Hypothecate: The process of assigning a monetary value to an illiquid asset, and then extracting liquidity in the form of a loan, using the illiquid asset as collateral.
In-Ground Assets: Land areas which have been appraised based upon geological assessments of the assets which lie beneath.  
Intermediary: Anyone involved in a private placement transaction, either through introduction or compensation, who is not the trader, program manager or investor.
Junk Bond: A bond issued by a company or institution which has poor financial integrity, making the bond effectively worthless. 
Ledger to Ledger: A transfer between two accounts held by the same bank.
Letter of Authorization: A compliance document required for all private placement investors, allowing the trade group to verify the investor’s assets from bank to bank
Line of Credit: Volume of a Bank loan.
Managed Buy/Sell: Managed buying and selling of bank instruments by a private placement trader.
MT-103: This is an improved version of the original Swift MT-100, which is similar to a wire transfer.
MT-760: Swift message used to block funds in favor of someone other than the investor, collateralizing the asset while enabling loans against it.
MT-799: Swift message used between banks to communicate in written form and is usually referred to as “pre-advice”. Usually, the MT-799 will be used before the MT-760.
MTN:  Medium Term Note, a tradable and discountable debt instrument issued by banks to collect annual interest before expiring upon maturity with a specified face value.
Non-Depletion Account: Article, used in private placement contracts which guarantees that the funds of the client will never be depleted by the trader.
Paper: A synonym used by private placement brokers referring to several bank instruments such as bank guarantees or medium term notes.
Paymaster: A lawyer / attorney or notary elected by intermediaries who will receive the commission payments on a financial transaction and distribute them in accordance to the agreement between the parties. 
Piggyback Program: Pooling of investors to meet the minimum capital requirements of a private placement program.
Ping: Leaving funds in an account while the trading bank verifies the full balance is still present on a daily or weekly basis. A ping verification system is NOT a guarantee to obtain a loan from a third bank without the Swift MT-760!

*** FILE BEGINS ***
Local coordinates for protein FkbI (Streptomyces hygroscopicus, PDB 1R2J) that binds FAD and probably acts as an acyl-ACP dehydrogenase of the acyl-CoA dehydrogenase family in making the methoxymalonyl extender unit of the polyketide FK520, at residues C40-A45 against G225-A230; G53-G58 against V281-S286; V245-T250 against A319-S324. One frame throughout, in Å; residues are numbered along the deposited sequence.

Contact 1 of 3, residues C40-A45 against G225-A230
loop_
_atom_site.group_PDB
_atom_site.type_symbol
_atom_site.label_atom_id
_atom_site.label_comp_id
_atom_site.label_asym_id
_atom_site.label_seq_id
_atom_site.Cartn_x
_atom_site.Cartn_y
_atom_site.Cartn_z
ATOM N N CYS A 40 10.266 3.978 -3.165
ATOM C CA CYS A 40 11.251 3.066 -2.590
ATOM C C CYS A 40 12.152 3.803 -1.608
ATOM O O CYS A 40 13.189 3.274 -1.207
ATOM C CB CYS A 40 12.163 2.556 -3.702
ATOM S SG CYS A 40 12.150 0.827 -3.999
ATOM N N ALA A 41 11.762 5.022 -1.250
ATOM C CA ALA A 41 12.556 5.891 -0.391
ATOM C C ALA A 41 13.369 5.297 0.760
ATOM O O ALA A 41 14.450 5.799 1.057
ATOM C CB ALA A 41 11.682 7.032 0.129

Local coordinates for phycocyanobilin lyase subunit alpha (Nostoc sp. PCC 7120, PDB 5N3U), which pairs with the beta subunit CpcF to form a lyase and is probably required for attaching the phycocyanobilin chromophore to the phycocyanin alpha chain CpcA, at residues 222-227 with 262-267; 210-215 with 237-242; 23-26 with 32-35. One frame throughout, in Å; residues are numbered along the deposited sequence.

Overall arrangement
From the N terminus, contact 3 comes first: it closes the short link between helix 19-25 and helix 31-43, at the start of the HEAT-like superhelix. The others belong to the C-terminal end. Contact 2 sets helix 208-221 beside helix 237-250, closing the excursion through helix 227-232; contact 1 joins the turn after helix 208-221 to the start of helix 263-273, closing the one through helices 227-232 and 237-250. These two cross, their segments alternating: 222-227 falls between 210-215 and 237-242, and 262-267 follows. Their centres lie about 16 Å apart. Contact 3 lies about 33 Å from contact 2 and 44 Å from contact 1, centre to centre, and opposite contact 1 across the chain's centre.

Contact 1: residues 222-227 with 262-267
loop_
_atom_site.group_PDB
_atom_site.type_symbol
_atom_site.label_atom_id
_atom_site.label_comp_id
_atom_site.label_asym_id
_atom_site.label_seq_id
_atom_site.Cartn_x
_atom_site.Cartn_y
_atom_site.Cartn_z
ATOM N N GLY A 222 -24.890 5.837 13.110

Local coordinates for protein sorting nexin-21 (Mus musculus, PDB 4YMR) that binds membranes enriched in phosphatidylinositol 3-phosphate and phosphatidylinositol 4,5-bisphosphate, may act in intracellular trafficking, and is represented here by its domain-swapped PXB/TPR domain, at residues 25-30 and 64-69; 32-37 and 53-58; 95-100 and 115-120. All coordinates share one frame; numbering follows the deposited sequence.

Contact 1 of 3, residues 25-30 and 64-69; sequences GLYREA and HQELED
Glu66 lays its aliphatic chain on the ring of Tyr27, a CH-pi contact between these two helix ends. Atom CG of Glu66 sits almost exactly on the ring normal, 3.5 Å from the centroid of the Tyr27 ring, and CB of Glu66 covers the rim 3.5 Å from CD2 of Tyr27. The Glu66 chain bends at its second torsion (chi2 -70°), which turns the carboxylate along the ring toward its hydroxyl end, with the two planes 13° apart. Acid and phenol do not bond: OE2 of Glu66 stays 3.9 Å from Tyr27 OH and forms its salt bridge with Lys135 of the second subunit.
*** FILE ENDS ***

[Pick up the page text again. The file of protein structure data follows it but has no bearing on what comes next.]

Power of Attorney: A document signed by an individual or a company which gives authority for someone to act on their behalf, as specified in the agreement.
Program Manager: An individual who is directly connected to a trader or a trader group with a private placement program, accepting all applications and questions from investors.
Promissory Note: A LOU (letter of understanding) given from one party to another, stating debt repayment obligations and terms.
Seasoned: Bank instruments, such as medium-term notes (MTNs) and bank guarantees (BGs), which have been previously owned by several different beneficiaries.
Shopping: When a representative/broker sends out an investor’s compliance package to several “program managers” at the same time. Not recommended!
Signatory: An individual or company who legally represents the assets/services of another person, entity or themselves.
Slightly Seasoned: A bank instrument which has been traded, having more than one owner over its lifespan before maturity.  This is a bank instrument which is discounted and sold at a value of 65-80% of its face value.
Swift: A system of communication between banks. (MT-100, MT-103, MT-760, MT-799.)
Tabletop: Face to face meeting between a buyer/investor and a seller/trader.
Trade Program: Synonym of “private placement program”, this is used by brokers and program managers.
Trader: A person with a direct contact to banks which are issuing discounted bank instruments that will later be sold to a pre-defined “exit buyer” for a higher value.
Trading Bank: Bank where the trader receives the collateral or assignment from an investor. This bank also provides the loan to the trader.
Unencumbered assets: These assets have no liens or debt obligations to third parties.